Loop-mediated isothermal amplification
Loop mediated isothermal amplification (LAMP) is a single tube technique for the amplification of DNA.  This may be of use in future as a low cost alternative to detect certain diseases. It may be combined with a reverse transcription step to allow the detection of RNA.
LAMP is an isothermal nucleic acid amplification. Isothermal amplification in general obviates the need for thermal cyclers. Detection of amplification product can be determined via photometry for turbidity caused by an increasing quantity of Magnesium pyrophosphate in solution as a byproduct of amplification  or with addition of SYBR green, a color change can be seen without equipment. Also in-tube detection of DNA amplification is possible using manganese loaded calcein which starts fluorescing upon complexation of manganese by pyrophosphate during in vitro DNA synthesis.
Uses and benefits
LAMP has the potential to be used as a simple screening assay in the field or at the point of care by clinicians. As previously mentioned, LAMP is isothermal which eradicates the need for expensive thermocyclers used in conventional PCR, it may be a particularly useful method for infectious disease diagnosis in low and middle income countries. <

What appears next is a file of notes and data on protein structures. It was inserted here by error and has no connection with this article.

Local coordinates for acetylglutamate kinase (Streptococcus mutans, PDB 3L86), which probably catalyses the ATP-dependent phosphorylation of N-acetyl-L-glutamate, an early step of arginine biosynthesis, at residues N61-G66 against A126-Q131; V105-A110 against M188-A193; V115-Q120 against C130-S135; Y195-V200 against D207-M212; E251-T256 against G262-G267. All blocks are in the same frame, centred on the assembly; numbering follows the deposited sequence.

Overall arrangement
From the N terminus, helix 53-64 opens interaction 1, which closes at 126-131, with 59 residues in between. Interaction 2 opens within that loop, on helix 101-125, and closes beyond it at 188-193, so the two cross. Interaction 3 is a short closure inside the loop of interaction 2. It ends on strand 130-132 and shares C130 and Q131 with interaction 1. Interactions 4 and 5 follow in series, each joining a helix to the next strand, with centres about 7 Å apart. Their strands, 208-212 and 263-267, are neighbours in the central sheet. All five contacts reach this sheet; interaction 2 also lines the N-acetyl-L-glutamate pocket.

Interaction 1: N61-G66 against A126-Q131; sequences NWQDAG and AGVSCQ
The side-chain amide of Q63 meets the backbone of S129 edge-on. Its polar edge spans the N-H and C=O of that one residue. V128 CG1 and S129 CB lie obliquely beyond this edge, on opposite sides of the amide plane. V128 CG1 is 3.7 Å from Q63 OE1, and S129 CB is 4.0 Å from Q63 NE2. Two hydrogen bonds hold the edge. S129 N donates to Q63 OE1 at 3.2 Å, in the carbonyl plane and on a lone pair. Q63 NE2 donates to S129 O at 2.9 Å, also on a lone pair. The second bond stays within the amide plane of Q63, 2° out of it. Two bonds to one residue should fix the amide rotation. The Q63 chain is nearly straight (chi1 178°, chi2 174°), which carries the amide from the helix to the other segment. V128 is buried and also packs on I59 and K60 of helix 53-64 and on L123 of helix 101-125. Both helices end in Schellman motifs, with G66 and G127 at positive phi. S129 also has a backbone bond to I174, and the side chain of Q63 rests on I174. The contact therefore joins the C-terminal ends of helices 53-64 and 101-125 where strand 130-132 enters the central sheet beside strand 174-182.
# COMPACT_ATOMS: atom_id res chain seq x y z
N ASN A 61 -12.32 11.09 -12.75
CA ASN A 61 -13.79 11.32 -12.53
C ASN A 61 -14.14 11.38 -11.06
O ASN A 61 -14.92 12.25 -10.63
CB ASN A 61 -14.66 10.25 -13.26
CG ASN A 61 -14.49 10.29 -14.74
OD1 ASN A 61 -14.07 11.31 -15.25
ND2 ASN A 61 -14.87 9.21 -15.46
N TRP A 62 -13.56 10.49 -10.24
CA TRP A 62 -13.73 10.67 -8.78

LAMP is a relatively new DNA amplification technique, which due to its simplicity, ruggedness, and low cost could provide major advantages. In LAMP, the target sequence is amplified at a constant temperature of 60 - 65 °C using either two or three sets of primers and a polymerase with high strand displacement activity in addition to a replication activity. Typically, 4 different primers are used to identify 6 distinct regions on the target gene, which adds highly to the specificity. Due to the specific nature of the action of these primers, the amount of DNA produced in LAMP is considerably higher than PCR based amplification. The corresponding release of pyrophosphate results in visible turbidity due to precipitation, which allows easy visualization by the naked eye, especially for larger reaction volumes or via simple detection approaches for smaller volumes. The reaction can be followed in real-time either by measuring the turbidity  or the signals from DNA produced via fluorescent dyes that intercalate or directly label the DNA, and in turn can be correlated to the number of copies initially present. Hence, LAMP can also be quantitative. While LAMP is widely being studied for detecting infectious diseases such as tuberculosis, malaria, and sleeping sickness in developing regions, it has yet to be extensively validated for other common pathogens.
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